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Wednesday, February 27, 2013


Thomas, who is called Didymus, gets a fairly bad rap from most of us.  We hung him with the “doubting” moniker after all.  We do not have a lot of data on him; we have less on others of the twelve.  John records three things that Thomas said in his gospel.  The one most of us know is John 20:25, thus the “doubting” label.  But there are two more.  John 11:16 and John 14:5.
Most of us think of Thomas as a doubter, but there is much more there under the hood...
Focus for a minute on John 11:16.  When I read this again just now, I was challenged out of my socks.  Look at the context.  Jesus has just told the twelve that Lazarus has died and that He is heading to Judea to deal with Lazarus’ “sleep.”  The twelve remind Him, unnecessarily, that those folks are not real fans.  Jesus is not deterred.  Going there is walking into a maelstrom of hate, with probable death as an outcome; this is not a casual trip.  All of them knew the danger.  It is into this reality that Thomas speaks, “Let us also go, that we may die with Him.”  Doubt?  I am ashamed that I rarely have that attitude.  Most of the time I am more concerned with how an action is going to affect my reputation, or my bank account, much less my life.  The commitment to go with Christ wherever He is leading without regard for my well being but rather living out a passion to be with Him is not my default response.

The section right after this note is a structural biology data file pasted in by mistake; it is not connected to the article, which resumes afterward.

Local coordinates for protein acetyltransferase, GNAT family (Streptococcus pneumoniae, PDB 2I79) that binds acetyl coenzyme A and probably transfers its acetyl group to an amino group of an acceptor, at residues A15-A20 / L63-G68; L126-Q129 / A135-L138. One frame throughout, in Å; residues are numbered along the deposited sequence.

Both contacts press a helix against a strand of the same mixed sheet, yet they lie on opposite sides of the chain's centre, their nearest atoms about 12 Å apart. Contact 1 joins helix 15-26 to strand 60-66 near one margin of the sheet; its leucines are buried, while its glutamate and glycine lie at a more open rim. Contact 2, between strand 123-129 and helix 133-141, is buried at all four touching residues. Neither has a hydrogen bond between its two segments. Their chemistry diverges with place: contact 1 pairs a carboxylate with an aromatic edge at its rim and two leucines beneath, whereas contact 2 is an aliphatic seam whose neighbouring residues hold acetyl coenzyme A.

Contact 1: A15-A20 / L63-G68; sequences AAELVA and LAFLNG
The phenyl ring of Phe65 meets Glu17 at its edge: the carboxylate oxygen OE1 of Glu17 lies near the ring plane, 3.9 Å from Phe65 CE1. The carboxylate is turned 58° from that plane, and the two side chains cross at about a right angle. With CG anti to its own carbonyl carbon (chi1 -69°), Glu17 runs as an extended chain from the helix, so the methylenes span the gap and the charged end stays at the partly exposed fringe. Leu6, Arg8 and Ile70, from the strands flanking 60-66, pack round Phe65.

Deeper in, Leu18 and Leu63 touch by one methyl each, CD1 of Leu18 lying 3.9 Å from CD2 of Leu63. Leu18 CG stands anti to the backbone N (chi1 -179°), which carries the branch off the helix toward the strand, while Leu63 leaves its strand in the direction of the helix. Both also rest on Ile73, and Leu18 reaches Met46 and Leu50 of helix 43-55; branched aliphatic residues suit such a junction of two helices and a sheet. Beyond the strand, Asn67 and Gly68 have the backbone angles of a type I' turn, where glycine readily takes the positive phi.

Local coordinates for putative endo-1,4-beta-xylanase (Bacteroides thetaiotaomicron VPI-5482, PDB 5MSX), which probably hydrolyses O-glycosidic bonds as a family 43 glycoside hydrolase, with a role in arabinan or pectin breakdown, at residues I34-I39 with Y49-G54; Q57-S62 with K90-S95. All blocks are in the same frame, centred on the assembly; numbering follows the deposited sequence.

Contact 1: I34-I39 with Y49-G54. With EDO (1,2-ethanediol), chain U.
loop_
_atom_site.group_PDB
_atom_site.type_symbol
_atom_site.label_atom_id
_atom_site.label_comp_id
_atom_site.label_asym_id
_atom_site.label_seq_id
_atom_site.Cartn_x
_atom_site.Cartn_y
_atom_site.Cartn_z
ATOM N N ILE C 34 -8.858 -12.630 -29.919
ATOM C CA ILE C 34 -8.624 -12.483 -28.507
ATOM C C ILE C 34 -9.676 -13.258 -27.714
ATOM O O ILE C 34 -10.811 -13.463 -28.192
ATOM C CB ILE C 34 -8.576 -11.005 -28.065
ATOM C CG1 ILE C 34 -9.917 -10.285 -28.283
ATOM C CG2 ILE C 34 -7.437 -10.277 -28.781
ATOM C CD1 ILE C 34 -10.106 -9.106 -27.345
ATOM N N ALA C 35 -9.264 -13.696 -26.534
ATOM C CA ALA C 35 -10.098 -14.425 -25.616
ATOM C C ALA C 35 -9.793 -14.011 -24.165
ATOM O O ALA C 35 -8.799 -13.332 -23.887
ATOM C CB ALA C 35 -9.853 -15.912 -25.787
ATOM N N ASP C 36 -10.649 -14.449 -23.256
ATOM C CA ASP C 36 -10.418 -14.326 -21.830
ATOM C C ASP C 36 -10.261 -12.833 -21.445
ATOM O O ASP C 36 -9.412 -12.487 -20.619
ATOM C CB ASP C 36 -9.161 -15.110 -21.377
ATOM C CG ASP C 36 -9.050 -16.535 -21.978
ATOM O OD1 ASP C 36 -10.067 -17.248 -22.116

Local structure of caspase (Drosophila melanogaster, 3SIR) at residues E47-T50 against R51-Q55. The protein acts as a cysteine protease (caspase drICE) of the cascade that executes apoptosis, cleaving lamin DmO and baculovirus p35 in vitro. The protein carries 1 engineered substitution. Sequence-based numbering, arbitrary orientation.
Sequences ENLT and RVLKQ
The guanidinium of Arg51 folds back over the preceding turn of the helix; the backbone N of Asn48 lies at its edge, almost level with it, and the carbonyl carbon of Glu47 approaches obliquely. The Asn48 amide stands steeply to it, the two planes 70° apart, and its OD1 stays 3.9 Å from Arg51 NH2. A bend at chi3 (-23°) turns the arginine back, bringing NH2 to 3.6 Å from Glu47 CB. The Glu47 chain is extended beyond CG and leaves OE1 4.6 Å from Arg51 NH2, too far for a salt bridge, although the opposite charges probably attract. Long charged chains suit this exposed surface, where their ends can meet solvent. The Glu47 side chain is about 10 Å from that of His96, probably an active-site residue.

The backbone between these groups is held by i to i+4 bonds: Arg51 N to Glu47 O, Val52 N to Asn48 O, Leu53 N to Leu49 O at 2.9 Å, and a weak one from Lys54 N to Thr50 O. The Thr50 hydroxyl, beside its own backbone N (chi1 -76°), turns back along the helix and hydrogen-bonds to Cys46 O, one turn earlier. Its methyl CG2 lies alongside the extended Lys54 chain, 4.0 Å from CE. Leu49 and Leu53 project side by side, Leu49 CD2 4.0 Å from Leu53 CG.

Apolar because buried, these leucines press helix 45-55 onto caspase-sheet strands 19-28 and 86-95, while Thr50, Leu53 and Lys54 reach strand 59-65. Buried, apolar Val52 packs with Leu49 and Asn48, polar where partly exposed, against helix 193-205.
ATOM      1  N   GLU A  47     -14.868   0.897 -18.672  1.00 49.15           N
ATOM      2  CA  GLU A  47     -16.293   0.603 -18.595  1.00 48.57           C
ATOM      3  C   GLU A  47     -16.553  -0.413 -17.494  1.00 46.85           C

I would do really well to be more like Thomas.

PS. It looks to me as if Thomas is “all in.”  The thing that is intriguing to me is the journey that took him from here to what he says in 14:5 and finally to the scene in 20:24 – 29.  It is interesting that his questions were setups for some highly significant statements by the Savior.  The other thing that is causing me to expend brain time is how Thomas’ statements contribute to John’s purpose in the gospel.  How does Thomas reflect both the undercurrent of love and reveal that Christ is the Son of God?

Food for thought.